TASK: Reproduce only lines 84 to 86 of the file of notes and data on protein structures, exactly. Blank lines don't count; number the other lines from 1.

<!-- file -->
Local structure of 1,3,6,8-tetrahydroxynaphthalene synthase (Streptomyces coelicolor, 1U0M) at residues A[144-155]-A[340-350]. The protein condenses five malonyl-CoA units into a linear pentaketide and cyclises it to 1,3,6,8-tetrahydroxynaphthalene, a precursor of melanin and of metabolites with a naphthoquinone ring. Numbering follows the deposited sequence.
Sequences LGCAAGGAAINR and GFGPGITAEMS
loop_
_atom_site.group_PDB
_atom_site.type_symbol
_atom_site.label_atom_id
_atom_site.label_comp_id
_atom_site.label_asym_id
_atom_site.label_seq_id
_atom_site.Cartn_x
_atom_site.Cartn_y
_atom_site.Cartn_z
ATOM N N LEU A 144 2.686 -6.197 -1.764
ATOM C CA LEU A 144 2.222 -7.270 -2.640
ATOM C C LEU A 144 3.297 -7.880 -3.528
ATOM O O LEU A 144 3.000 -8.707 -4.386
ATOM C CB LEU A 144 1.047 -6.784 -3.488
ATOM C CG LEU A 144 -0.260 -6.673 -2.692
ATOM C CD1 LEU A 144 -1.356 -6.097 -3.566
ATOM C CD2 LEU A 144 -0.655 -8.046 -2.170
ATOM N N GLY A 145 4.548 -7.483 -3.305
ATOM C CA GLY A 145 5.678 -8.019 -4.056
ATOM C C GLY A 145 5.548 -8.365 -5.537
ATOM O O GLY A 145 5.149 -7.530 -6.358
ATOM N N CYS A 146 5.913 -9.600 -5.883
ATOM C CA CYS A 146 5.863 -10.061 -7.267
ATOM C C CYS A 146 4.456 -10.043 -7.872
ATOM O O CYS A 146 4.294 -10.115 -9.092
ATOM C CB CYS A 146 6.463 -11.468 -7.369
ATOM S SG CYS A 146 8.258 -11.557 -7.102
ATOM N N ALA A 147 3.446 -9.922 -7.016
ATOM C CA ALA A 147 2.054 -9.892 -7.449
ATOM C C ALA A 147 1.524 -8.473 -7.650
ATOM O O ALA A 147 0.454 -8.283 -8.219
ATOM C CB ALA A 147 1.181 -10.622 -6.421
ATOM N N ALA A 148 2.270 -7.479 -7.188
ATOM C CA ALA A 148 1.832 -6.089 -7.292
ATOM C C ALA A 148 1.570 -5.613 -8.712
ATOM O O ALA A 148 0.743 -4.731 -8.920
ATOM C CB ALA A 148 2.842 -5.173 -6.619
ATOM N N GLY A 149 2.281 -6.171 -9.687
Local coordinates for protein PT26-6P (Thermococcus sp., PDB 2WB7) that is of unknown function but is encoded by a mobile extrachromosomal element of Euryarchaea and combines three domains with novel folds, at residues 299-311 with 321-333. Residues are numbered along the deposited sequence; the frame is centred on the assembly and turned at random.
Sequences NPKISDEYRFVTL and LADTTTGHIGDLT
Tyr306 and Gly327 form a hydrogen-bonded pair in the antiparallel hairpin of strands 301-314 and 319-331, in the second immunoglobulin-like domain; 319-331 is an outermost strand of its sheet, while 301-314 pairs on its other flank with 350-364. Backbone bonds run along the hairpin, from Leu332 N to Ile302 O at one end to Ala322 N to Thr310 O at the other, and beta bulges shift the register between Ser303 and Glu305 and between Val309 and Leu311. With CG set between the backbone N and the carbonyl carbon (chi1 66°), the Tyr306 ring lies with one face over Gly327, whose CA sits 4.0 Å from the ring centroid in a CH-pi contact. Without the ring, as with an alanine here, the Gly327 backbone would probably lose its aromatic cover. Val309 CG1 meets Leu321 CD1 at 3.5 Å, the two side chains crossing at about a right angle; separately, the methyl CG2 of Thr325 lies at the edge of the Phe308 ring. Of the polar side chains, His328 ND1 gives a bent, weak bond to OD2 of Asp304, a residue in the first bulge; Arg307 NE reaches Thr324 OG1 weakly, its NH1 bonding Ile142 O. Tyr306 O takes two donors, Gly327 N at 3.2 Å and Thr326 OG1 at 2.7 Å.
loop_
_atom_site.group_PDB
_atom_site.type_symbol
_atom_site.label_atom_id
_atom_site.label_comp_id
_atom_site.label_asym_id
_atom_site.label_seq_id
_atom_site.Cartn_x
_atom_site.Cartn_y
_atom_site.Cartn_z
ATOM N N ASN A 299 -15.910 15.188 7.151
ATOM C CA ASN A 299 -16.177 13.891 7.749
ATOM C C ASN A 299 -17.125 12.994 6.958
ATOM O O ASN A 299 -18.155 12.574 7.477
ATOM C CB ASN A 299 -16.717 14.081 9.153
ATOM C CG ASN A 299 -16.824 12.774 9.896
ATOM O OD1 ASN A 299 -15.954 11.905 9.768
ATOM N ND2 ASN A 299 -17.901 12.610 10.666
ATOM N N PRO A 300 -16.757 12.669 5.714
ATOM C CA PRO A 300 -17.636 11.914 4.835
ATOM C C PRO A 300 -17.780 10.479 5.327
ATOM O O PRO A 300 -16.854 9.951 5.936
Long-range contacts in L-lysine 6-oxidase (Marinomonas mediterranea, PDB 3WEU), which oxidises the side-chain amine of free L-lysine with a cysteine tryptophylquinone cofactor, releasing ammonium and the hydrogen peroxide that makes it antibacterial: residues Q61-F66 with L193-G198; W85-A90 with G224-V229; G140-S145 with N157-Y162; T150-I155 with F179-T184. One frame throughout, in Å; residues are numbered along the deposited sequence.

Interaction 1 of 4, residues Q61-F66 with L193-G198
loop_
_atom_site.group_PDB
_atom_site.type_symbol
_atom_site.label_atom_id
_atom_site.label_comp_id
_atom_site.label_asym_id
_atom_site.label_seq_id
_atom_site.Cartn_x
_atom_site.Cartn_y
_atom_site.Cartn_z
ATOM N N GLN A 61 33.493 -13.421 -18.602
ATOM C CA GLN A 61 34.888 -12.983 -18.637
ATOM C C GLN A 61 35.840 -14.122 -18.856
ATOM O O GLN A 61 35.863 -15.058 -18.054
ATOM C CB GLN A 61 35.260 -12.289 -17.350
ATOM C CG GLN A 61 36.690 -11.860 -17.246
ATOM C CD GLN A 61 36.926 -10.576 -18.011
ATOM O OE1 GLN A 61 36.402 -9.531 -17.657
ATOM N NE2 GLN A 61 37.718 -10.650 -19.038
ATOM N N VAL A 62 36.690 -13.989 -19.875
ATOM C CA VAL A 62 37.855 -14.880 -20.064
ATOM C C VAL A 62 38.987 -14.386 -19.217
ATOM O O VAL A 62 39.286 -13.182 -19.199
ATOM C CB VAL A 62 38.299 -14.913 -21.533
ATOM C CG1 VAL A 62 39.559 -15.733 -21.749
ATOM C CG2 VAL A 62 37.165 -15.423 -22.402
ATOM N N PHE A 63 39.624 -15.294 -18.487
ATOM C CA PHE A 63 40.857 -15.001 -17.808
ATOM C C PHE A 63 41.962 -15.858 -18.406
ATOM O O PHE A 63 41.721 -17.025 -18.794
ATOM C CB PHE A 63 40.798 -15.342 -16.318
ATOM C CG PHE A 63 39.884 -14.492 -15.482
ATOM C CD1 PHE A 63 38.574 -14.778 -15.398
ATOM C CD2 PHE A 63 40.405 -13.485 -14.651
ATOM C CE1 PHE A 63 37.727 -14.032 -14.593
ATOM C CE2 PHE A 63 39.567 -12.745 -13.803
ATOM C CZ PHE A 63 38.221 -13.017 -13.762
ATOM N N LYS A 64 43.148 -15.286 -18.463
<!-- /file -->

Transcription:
ATOM C CG GLN A 61 36.690 -11.860 -17.246
ATOM C CD GLN A 61 36.926 -10.576 -18.011
ATOM O OE1 GLN A 61 36.402 -9.531 -17.657